clock menu more-arrow no yes

Filed under:

Kraken go to Texas; lose to all those Stars people keep talking about

That’s 7 straight losses but who’s counting

If you buy something from an SB Nation link, Vox Media may earn a commission. See our ethics statement.

NHL: Seattle Kraken at Dallas Stars Tim Heitman-USA TODAY Sports

The Kraken went down to Dallas to take on the Stars on Wednesday evening and it did not go well. A bad opening period was enough to sink them this time, despite a good effort in the latter two thirds of the game.

Philipp Grubauer got the nod again after starting earlier in the week against the Avalanche. He made some decent saves in this one, but the first period was quite on par with what we’ve seen this season. The Stars took the lead less than a minute in, something Kraken fans are all too familiar with. This time it took an unfortunate bounce off of Mark Giordano’s skate, which seems as unlucky as anything else, if that makes you feel any better. (Personally it might make me feel worse?)

Seattle has had a real problem allowing this early goal all year. It feels like it hasn’t been as bad recently, but perhaps that’s just the fact that they’ve only played in 5 games in the last 25 days. I talked about how allowing an early goal really is a Kraken-specific problem earlier this season by comparing team survival curves — a curve depicting the likelihood of a team carrying a shutout through any given timeframe in a game — and the Kraken’s survival curve is still far below league average.

Fortunately Seattle erased this early goal pretty quickly with their first power play attempt. Much like last game, some crisp passing set up a pretty goal with the man advantage, this time with Calle Järnkrok potting the goal.

The Kraken power play has been working well recently. If you’re looking for positives over this losing streak, that’s where I’d start. They’ve now scored a power play goal in 6 of their last 9 games. It’s not the best power play in the league by any means, but the puck movement ahead of these goals has been much improved over the frequent missed passes we saw at the start of the year.

The tie didn’t last long however. Dallas took the lead back with a rebound goal by Joe Pavelski halfway through the period, and in the two minutes immediately following the goal the Kraken took two penalties — Adam Larsson for delay of game and Carson Soucy for hooking — leaving the team to defend a 5-on-3 power play for over a minute without two of their defensemen. Needless to say, it didn’t go great. Jason Robertson gave the Stars a 3-1 lead with 7 minutes to go in the period. Luckily the bleeding stopped there and the Kraken escaped the first without any more damage.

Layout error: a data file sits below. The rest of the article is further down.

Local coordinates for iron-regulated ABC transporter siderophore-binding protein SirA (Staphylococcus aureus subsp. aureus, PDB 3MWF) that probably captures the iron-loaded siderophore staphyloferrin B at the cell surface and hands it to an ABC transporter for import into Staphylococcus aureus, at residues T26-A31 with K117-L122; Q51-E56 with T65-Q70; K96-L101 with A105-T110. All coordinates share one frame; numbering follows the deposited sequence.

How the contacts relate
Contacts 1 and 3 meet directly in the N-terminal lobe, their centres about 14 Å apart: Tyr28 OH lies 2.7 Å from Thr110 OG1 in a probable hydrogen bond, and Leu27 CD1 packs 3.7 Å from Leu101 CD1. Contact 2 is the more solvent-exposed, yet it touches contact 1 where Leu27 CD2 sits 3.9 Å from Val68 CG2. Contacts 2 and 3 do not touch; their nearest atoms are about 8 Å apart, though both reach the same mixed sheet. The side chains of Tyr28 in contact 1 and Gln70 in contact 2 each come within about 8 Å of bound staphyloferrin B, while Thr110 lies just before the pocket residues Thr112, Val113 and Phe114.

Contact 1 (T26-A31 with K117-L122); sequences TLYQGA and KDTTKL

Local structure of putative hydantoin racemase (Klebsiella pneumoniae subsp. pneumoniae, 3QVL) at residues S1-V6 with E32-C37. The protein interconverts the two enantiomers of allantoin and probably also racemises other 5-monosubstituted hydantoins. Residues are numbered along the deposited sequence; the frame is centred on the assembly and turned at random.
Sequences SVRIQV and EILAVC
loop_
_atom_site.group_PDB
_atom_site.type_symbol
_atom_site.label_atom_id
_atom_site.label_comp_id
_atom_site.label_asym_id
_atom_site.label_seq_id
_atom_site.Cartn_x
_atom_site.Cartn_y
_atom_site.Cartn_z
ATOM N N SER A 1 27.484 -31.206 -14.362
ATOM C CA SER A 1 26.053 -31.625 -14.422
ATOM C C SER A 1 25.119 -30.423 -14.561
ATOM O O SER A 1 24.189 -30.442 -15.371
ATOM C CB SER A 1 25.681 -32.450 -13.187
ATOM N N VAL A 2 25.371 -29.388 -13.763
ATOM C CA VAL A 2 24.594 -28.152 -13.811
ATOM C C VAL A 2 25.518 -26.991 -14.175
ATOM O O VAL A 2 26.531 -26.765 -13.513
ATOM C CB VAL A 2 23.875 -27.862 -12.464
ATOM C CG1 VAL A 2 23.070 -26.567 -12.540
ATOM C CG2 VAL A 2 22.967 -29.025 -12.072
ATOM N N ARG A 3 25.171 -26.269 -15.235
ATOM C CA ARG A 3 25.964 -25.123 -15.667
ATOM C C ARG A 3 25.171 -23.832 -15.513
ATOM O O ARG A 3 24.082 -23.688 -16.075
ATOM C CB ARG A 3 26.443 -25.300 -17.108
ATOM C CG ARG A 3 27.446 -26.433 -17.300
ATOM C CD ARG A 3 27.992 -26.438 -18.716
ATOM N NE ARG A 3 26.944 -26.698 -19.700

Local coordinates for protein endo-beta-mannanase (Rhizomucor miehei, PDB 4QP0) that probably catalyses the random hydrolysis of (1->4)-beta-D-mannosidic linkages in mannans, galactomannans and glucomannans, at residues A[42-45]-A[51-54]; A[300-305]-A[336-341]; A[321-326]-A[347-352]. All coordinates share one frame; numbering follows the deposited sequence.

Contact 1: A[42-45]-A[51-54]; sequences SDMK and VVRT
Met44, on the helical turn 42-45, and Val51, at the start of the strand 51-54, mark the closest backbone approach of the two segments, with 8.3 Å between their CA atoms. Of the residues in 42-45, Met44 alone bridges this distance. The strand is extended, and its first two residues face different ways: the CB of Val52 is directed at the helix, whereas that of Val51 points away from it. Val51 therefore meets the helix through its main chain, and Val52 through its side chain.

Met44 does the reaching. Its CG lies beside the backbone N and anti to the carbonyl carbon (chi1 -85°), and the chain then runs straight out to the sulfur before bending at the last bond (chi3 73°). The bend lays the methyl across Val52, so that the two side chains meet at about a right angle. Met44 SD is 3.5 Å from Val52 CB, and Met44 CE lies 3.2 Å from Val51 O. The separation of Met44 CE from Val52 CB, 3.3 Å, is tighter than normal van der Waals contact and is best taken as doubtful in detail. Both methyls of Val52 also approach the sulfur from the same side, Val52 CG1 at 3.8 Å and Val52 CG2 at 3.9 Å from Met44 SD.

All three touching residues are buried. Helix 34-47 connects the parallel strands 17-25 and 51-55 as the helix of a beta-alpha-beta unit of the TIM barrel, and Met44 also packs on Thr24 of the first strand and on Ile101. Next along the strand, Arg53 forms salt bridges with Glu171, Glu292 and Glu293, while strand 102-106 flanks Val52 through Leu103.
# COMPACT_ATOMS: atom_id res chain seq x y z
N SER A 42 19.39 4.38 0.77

The final two frames went far better for the Kraken. They woke up early, starting with another goal for Jared McCann — he’s now got 15 on the year.

McCann is a restricted free agent at the end of this season, and it’s becoming more and more apparent that the Kraken cannot afford to let him leave. Per Dom Luszczyszyn’s model, McCann’s play has him projected to make about $7.6 million next season.

Other teams may come calling, but for a team like Seattle that’s had as much trouble scoring as they have, you really can’t let a guy who can shoot like McCann out of your grasp.

The Kraken put a lot of pressure on goaltender Jake Oettinger for the remainder of this game, but nothing fell through after the McCann goal early in the 2nd period. Despite controlling 60% of the expected goals in the final two periods, they couldn’t outscore the Stars. The Stars put the final nail in the coffin with an empty net goal with 90 seconds to go, and the losing streak has now ticked up to a season-high 7 games.

Seattle gets their next chance to break the streak with a quick turnaround to another road game on Thursday night, this time against the St. Louis Blues. I have already convinced myself they’re going to win it — how about you?